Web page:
Editor’s note: This is the first in a new series of Liberty Letters by father-daughter authors Rob and Lauren Hudson of Northern Kentucky, which are based on their book, It can be done. We believe our readers will appreciate their perspective. Look for a new letter each week!
We write at a time when some people describe America as being more deeply divided than ever. Through this series of letters, we intend to demonstrate that most Americans have substantial common ground, including shared approaches and values in many parts of life.
We begin with basics. Consider the final phrase of the Pledge of Allegiance, six words about which most people agree. The Pledge closes “with liberty and justice for all,” a statement of common ground.
In this letter, we comment on the “liberty” part of the Pledge’s last phrase, and we will comment on the “justice” part in our next letter. We submit to you that liberty and justice often fit together beautifully in America, helping to set the stage for an exceptional country.
Liberty means being able to live free from unreasonable government intrusion or control. The American liberties described below have helped us experience successes for nearly 250 years.
Work and Business – The government cannot force us into a job we don’t want. Generally, the government cannot stop us from going into business for ourselves.
Family – The government cannot stop us from getting married, limit us in having children, or order us to have a certain type of family.
Education – We have the right to twelve or more years of free education. Across the country, we generally have the freedom to choose our education, including attending college or seeking other advanced training.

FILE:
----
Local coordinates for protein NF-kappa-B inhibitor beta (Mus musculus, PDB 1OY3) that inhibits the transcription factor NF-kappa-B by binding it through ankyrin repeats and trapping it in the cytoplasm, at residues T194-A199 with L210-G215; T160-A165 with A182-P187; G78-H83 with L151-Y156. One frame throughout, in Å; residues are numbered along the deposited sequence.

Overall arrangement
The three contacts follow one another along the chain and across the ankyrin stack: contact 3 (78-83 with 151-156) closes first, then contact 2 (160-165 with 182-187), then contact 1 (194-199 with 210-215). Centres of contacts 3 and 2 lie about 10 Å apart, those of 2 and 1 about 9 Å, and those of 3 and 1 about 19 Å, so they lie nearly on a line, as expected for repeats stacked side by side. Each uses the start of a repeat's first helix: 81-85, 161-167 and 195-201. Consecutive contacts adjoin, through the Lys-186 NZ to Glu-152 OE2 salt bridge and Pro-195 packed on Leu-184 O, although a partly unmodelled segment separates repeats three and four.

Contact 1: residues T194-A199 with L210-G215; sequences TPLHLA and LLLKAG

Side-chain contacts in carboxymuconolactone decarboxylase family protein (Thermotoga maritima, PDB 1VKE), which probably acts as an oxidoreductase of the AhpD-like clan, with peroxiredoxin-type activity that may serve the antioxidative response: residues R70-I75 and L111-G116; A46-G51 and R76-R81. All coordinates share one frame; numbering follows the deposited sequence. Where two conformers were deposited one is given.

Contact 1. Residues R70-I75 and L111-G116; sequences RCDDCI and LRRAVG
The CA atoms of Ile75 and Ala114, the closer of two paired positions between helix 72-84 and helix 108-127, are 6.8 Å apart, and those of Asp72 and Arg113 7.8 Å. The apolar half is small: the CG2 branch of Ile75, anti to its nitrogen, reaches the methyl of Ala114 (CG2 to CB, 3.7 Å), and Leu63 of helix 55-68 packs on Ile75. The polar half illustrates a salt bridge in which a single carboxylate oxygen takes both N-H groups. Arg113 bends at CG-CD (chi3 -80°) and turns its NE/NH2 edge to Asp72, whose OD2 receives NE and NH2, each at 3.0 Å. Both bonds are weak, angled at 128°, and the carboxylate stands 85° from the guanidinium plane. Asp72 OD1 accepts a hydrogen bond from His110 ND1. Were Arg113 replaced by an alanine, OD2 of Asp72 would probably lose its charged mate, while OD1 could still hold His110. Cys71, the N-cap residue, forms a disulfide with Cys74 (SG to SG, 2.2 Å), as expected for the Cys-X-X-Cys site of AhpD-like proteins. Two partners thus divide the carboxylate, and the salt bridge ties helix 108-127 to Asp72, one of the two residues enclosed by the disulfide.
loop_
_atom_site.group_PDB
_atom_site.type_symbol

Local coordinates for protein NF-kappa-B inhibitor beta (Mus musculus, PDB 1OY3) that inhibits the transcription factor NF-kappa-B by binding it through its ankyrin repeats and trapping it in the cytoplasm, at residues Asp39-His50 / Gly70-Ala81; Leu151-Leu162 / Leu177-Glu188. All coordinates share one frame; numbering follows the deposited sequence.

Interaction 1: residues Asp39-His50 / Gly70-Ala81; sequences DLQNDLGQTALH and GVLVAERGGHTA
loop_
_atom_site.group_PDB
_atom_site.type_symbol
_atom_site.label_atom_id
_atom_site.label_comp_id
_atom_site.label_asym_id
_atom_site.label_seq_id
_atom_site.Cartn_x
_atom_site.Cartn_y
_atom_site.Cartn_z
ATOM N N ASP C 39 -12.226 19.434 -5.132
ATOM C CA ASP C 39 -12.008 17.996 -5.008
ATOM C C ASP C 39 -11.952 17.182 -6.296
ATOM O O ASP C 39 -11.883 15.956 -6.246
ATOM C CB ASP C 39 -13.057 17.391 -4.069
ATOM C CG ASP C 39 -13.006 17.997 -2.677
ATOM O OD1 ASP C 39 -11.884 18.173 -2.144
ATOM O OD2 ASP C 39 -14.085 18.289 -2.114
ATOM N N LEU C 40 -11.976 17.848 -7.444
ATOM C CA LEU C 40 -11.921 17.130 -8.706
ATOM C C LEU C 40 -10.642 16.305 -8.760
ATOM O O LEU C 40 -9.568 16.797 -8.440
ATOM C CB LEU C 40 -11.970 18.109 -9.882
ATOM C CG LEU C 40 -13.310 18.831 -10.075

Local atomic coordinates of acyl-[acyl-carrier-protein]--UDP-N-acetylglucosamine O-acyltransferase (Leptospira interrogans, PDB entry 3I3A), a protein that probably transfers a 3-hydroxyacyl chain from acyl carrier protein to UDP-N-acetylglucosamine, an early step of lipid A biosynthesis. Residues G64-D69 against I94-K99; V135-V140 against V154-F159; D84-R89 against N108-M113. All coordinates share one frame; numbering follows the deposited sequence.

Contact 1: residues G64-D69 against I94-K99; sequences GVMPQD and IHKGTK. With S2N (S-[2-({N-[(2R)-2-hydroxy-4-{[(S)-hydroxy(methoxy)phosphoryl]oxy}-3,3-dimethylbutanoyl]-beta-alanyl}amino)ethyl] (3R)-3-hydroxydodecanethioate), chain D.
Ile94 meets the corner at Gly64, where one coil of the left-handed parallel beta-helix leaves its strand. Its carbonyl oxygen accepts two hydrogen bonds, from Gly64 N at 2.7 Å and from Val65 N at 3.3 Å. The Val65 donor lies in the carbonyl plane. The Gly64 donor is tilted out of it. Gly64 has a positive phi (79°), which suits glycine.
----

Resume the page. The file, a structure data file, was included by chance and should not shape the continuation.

Personal Choices – We generally get to choose what we buy, where we shop and eat, our entertainment, how hard we work, and how we use our leisure time, subject to limits of our personal resources.
Property Ownership – We can own property, and it cannot be taken away from us by the government without cause and without paying for it.
Religion – We can practice whatever religion we choose or practice no religion at all. The government cannot force a religion on us, adopt a religion for us, or (at least usually) force us to do things against our religion.
Speech and Press – We can speak and write freely, which enables us to develop, share, hear, and read about ideas. We can use these freedoms to try to unite or divide people.
Petition – We can criticize and petition government officials without fear of government punishment or censorship.
Association – We can gather, associate with one another, develop relationships, join groups, and work together.
Bearing Arms – We can own firearms, which fortifies the right to defend ourselves from public and private threats of violence.
Privacy – The government cannot conduct unreasonable searches or seizures of us or our property. We have liberty rights of privacy.
Travel – The government generally cannot restrict where we travel or live.
Voting – We have the right to vote and choose our government representatives.
Anti-Discrimination – For more than fifty years, discrimination based on immutable characteristics like age, race, gender, and national origin has been illegal in America.
In recognizing the freedoms and liberties described above, America built a very unusual form of government. We started with an idea of “natural law,” which guarantees at birth rights of life, personal liberty, and to own property. Our governments didn’t grant us these rights. Instead, we ordered the government to let us make our own way.
Many other countries either stripped liberties from citizens or never recognized them in the first place, which is the reverse of our approach in America. Our big idea, putting people ahead of government, created a new order for society. Government decisions made by someone else hundreds or thousands of miles away would take a backseat in America.
People will continue to debate the nature and limits of our liberties. But we should pause to celebrate that our own good choices, not the ideas of government officials, will usually have the most impact on our lives. People who focus only on differences often overlook fundamental liberties that form a big part of our common ground in America.
Frost Brown Todd LLC Member and business lawyer Rob Hudson is a Past Chair of the Northern Kentucky Chamber. Lauren Hudson is the 2018 Independent Author of the Year and a Singletary Scholar at the University of Kentucky.